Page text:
Point taken and I am probably defensive of my own experiences. I have noted resentment or perhaps it was prejudice from some of my non-smoking co-workers back when I was still addicted. The worst of them would spend at least an hour a day at work surfing eBay or Amazon. On the company dollar. I certainly agree that tobacco use is costly to society as a whole. I think loss of productivity is probably at least somewhat associated with regulations that dis-allowed it in the workplace. I also agree that those regulations were appropriate. The health costs to everyone are tremendous. At the moment I'm wondering if their is life after chemo as my wife has just finished her 4th infusion after the RUL lobectomy. Her recovery from this round is taking much longer than anticipated. I truly wish that we could wipe tobacco of off the face of earth. It looks like a partial post of my reply on this post has accidentally been sent. I also really resent the cost to taxpayers as we hand out welfare to support the children of mothers and fathers who are spending thousands of dollars a year to support their addiction instead of their families. .On the obesity issue I do remember one co-worker who could not run to the codes. She simply weighed too much. Consequentially we assigned her to the critical care beds when she worked as there was no better nurse in the hospital to have at a code.
  13. Walti

    Smoking as a bar to nursing - beyond silly

    Horseshoe, it has been well documented that 47% of statistics are made up on the spot. Loss of productivity? How if it's confined to mandated break time. Call outs? I presume you mean calling in sick. Most of the nurses I worked with did not smoke (at least in recent years) Most of them also did not have the same work ethic as I did. When you called off in the ER you might cause the department to work short or with a non ER nurse floated to the department. Way to many of my co-workers would call in if they had something they really wanted to do. If they asked in advance for the time off and couldn't get it, it looked bad if they called in.
  14. Walti

    Smoking as a bar to nursing - beyond silly

    Smoke breaks are not a right. Breaks however are a right. Smoking is a horrible habit and I truly wish as a young medic in Vietnam often wondering if I was going to be alive the next day that I didn't start. I did. The military used to give us cigarettes with our "C" rations. You might have heard about them. Anyway we got a package of 3 cigarettes and a book of matches with each meal. Many of us got hooked and for those who have quit you know just how horribly addictive they are and how hard they are to give up. I've been told giving up heroin is easier. As I said, I'm really glad Chantix was invented, it made quitting easy for me. Not before I was diagnosed with COPD. I truly wish tobacco had never been found to be pleasurable to smoke. My life will be shorter because of it. 20 minutes for a smoke break? Not back when I was smoking. We just stepped outside, lit up smoked for maybe 3 minutes and stepped back inside and popped a breath mint. Hopefully it was windy and our clothes didn't smell to bad. Smoke free campuses are a fairly recent phenomenon. Go back even further and you found ashtrays at the bedside, smoking was allowed in the nurses station and cigarette vending machines were in the cafeteria. In the 60s and the 70s and i know I'm dating myself, the majority of nurses along with the rest of the population were smokers. Now I can use my disease as an example for youngsters just starting but I find what is even more effective is the cost. I tell them that no one who starts smoking will know how much they will be smoking in 5 or 10 years. Maybe it's only 2 cigarettes a day now but in a year it could be 10 and 2 years a pack of 20. Then get out the calculator and hand it to them. 365 days time $10.00 a pack is only $3650.00 a year and now think about 20 years which is $73,000.00 up in smoke. Then ask them if they would like to have kids and most of them actually do. Tell them of all of the things they won't be able to buy their kids because they will need the money for themselves, possibly even to the point of not being able to feed them as well as they'd like. Then I will tell them that when I started cigarettes were 50 cents a pack forty odd years ago. What will they cost in 10 more years? Do you think you will be able to afford it? Okay, my rant is over and don't get me started on vaping..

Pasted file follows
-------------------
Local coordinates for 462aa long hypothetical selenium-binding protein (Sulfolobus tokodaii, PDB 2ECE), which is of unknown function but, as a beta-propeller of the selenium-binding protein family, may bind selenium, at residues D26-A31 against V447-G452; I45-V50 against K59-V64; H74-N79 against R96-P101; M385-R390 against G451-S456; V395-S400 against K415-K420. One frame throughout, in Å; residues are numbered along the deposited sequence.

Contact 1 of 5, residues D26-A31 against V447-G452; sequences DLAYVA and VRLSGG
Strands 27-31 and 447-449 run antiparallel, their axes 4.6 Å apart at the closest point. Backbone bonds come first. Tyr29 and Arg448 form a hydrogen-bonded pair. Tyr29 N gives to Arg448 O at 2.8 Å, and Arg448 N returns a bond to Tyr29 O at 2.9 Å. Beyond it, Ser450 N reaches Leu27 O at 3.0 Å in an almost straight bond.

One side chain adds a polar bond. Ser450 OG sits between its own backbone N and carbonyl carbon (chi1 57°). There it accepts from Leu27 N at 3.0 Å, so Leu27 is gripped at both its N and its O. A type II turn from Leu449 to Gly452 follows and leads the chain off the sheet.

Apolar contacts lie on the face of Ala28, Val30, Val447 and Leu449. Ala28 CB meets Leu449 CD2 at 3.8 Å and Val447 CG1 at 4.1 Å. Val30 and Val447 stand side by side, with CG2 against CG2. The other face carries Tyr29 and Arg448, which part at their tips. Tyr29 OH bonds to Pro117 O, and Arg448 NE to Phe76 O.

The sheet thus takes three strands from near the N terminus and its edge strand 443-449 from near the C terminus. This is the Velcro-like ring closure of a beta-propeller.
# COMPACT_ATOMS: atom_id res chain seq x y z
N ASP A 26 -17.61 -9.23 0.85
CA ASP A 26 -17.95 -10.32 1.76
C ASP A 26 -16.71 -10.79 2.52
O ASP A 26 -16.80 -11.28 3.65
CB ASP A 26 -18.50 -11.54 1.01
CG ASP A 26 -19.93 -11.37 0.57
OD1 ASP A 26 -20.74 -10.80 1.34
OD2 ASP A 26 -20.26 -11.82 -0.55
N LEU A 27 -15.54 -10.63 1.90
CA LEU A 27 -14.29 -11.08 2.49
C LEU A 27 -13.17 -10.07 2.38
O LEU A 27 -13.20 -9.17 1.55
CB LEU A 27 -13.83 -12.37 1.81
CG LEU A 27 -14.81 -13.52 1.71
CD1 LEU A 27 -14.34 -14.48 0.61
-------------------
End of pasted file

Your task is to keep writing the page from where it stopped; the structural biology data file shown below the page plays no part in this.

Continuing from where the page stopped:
15. Walti

    Smoking as a bar to nursing - beyond silly

    I'm just so glad I was finally able to quit. Chantix worked wonders for me. I do recall many years of 12 hours shifts in the ER where I was supposed to get 15 minute breaks and was lucky to get outside for 5 minutes twice a shift. Would have been nice to get paid for those missed breaks but that would reflect badly on ones "time management skills" and hence a raise.
  16. Walti

    Nurses Charged in Deaths of 12 Nursing Home Residents

    Just remembered having to contact a facility from the ER I was working in. I was transferred to the charge nurse. When I said who I was I got back a Hi Waltie, it's Terry! Can you believe it. I'm the charge nurse! Terry was a work friend who had worked with me as a tech in the ER with CNA training. She had been going for her RN and has just passed her boards the week prior. Oh well, she was a very good ER tech. Not related the to the above but have had more than a few seizing elders come in to the ER and when we checked the Phenytoin level, it was zero. Yet checking the MAR sent with the patient it was consistently charted by multiple nurses as having been administered. After I retired I was contacted by the board to see if I would be interested n going to work as a "patient" in SNFs to check on the quality of the care being delivered to the patients. I declined. So maybe a caveat to the staff of some of those facilities. That cranky old codger might just be working for the BRN. Be nice to him.